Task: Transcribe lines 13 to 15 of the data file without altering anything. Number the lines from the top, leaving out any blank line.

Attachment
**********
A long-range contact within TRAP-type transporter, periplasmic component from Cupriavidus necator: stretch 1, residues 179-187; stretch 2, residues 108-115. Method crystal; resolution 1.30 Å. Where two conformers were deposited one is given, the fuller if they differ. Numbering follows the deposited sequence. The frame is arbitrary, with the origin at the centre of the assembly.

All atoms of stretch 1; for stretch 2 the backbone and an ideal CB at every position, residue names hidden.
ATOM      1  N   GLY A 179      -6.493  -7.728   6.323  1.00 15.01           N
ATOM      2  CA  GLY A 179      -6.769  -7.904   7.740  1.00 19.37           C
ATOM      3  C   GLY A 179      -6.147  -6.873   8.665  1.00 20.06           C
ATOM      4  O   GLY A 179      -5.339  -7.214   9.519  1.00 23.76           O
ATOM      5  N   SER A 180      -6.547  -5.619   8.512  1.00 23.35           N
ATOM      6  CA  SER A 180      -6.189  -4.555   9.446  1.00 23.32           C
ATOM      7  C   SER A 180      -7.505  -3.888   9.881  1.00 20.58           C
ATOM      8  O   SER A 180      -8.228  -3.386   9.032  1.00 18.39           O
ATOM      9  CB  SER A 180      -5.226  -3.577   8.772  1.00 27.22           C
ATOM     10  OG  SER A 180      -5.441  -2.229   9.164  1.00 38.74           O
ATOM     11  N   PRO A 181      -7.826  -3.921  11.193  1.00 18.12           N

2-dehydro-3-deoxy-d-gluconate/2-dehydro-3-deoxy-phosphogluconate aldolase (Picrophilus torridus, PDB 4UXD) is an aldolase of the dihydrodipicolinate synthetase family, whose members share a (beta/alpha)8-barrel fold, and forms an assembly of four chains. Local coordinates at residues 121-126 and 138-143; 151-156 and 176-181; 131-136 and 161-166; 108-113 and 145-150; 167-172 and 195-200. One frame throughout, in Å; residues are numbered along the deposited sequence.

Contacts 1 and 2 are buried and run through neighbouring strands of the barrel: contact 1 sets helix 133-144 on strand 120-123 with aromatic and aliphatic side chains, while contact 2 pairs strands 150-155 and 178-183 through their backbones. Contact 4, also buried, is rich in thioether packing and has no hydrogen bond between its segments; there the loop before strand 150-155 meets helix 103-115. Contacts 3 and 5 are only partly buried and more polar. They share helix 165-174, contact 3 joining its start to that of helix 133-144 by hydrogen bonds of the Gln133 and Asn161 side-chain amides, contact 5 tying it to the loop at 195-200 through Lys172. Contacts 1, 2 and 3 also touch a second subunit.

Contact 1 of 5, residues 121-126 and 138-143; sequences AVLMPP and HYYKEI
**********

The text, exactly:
ATOM     11  N   PRO A 181      -7.826  -3.921  11.193  1.00 18.12           N

2-dehydro-3-deoxy-d-gluconate/2-dehydro-3-deoxy-phosphogluconate aldolase (Picrophilus torridus, PDB 4UXD) is an aldolase of the dihydrodipicolinate synthetase family, whose members share a (beta/alpha)8-barrel fold, and forms an assembly of four chains. Local coordinates at residues 121-126 and 138-143; 151-156 and 176-181; 131-136 and 161-166; 108-113 and 145-150; 167-172 and 195-200. One frame throughout, in Å; residues are numbered along the deposited sequence.

Contacts 1 and 2 are buried and run through neighbouring strands of the barrel: contact 1 sets helix 133-144 on strand 120-123 with aromatic and aliphatic side chains, while contact 2 pairs strands 150-155 and 178-183 through their backbones. Contact 4, also buried, is rich in thioether packing and has no hydrogen bond between its segments; there the loop before strand 150-155 meets helix 103-115. Contacts 3 and 5 are only partly buried and more polar. They share helix 165-174, contact 3 joining its start to that of helix 133-144 by hydrogen bonds of the Gln133 and Asn161 side-chain amides, contact 5 tying it to the loop at 195-200 through Lys172. Contacts 1, 2 and 3 also touch a second subunit.